BULAWAYO, July 5 (The Source) — Zimbabwe imported clothing and footwear worth $20 million in the first five months of the year, latest data from the Zimbabwe National Statistics Agency (Zimstat) shows, as local industry called for tighter controls on imports.
The imports of clothing and footwear have risen in comparison to the same period last year, when they accounted for $19,3 million.
The imports included handkerchiefs, coats, suits, jackets, trousers, shirts, blouses, pajamas, underpants, gowns, tracksuits, swimwear, footwear, gloves, raincoats, overcoats, dresses, skirts, babies’ garments, ties, scarves, blankets, bed linens, table linens, toilet linens, curtains, hats, safety gears, briefs, among others.
“The impact of imports is huge. It must be substituted by locally manufactured products.
Most of the companies are not operating at full capacity but the local industry has capacity to meet the country’s demand,” said Paramount Garments managing director, Jeremy Youmans who is leading the crusade against cheap imports.
The flood of used clothes has compounded the woes of the local textile industry and squeezes the margins of established retailers such as Edgars and Truworths.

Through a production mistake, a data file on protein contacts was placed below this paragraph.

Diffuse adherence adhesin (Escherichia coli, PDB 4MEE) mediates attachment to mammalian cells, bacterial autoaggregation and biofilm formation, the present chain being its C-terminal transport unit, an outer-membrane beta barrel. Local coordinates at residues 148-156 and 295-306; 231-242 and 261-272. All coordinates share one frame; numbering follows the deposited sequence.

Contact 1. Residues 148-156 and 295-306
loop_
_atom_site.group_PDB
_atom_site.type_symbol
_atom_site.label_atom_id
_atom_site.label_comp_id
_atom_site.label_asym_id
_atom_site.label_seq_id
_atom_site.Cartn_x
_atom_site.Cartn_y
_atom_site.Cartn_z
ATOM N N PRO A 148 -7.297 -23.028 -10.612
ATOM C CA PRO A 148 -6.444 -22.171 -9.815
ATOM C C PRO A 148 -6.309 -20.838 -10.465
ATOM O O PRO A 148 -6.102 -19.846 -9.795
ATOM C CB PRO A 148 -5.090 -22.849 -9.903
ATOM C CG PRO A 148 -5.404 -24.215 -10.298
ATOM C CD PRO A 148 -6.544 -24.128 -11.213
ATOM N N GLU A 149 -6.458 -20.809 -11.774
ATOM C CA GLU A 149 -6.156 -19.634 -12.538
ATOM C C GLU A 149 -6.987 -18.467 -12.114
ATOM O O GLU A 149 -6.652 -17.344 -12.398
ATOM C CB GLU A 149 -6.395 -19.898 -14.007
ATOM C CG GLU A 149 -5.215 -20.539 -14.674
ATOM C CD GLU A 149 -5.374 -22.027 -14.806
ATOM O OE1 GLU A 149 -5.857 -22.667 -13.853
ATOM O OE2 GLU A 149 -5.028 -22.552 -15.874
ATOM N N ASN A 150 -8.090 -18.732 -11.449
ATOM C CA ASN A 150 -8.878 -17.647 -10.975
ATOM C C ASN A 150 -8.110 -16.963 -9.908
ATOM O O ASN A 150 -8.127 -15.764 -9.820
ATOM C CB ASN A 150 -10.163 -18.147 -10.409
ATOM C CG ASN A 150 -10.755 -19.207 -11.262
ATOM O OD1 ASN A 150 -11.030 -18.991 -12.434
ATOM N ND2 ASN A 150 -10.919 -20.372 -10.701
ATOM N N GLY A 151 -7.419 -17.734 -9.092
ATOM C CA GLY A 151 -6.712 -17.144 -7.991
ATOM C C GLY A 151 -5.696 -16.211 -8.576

Zimbabwe banned the importation of used clothes from September 1, 2015 but industry minister Mike Bimha said in January this year that the ban was unenforceable because the local industry had no capacity to meet demand.
Youmans, however, said local industry has the capacity to manufacture all the items on the imports list.
“The country needs to control imports. The industry is being affected by clothes which pass the borders without paying duty. The clothes become favourable in the market as they would be cheaper than the locally manufactured clothes,” he said.
Industry experts say Zimbabwe has a market for 80 million garments annually but only 20 million of those are locally manufactured. Almost 90 percent of imported new clothes are exempt from duty because of regional trade agreements.
The local footwear industry has not recovered from a collapse at the height of Zimbabwe’s economic crisis that saw hyperinflation reach 500 billion percent.
Bulawayo based shoemaker, G&D Shoes was placed under judicial management in 2010 and remains comatose. Gweru-based Bata remains operational, but its output is about a fifth of its peak production of 10 million units annually.
The country’s trade deficit in the period under review stood at $1,01 billion in the first five months of the year, a slight improvement from $1,12 billion last year.